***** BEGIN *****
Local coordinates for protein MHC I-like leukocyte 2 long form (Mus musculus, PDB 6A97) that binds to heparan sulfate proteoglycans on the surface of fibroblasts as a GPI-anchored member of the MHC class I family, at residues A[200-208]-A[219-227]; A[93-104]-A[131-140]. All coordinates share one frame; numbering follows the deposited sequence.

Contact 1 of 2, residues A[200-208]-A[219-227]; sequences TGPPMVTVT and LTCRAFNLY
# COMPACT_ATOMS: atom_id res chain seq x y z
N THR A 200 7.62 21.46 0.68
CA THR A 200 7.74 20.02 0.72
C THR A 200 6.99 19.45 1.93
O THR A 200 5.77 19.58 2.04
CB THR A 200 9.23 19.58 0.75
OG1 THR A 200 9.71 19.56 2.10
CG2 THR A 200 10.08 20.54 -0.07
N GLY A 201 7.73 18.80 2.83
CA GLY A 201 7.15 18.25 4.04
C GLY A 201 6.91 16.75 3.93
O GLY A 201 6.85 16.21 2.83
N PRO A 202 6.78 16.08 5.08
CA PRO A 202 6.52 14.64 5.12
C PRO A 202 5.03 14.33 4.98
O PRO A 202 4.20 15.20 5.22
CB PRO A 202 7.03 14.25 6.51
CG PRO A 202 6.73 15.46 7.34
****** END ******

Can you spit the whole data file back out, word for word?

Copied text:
Local coordinates for protein MHC I-like leukocyte 2 long form (Mus musculus, PDB 6A97) that binds to heparan sulfate proteoglycans on the surface of fibroblasts as a GPI-anchored member of the MHC class I family, at residues A[200-208]-A[219-227]; A[93-104]-A[131-140]. All coordinates share one frame; numbering follows the deposited sequence.

Contact 1 of 2, residues A[200-208]-A[219-227]; sequences TGPPMVTVT and LTCRAFNLY
# COMPACT_ATOMS: atom_id res chain seq x y z
N THR A 200 7.62 21.46 0.68
CA THR A 200 7.74 20.02 0.72
C THR A 200 6.99 19.45 1.93
O THR A 200 5.77 19.58 2.04
CB THR A 200 9.23 19.58 0.75
OG1 THR A 200 9.71 19.56 2.10
CG2 THR A 200 10.08 20.54 -0.07
N GLY A 201 7.73 18.80 2.83
CA GLY A 201 7.15 18.25 4.04
C GLY A 201 6.91 16.75 3.93
O GLY A 201 6.85 16.21 2.83
N PRO A 202 6.78 16.08 5.08
CA PRO A 202 6.52 14.64 5.12
C PRO A 202 5.03 14.33 4.98
O PRO A 202 4.20 15.20 5.22
CB PRO A 202 7.03 14.25 6.51
CG PRO A 202 6.73 15.46 7.34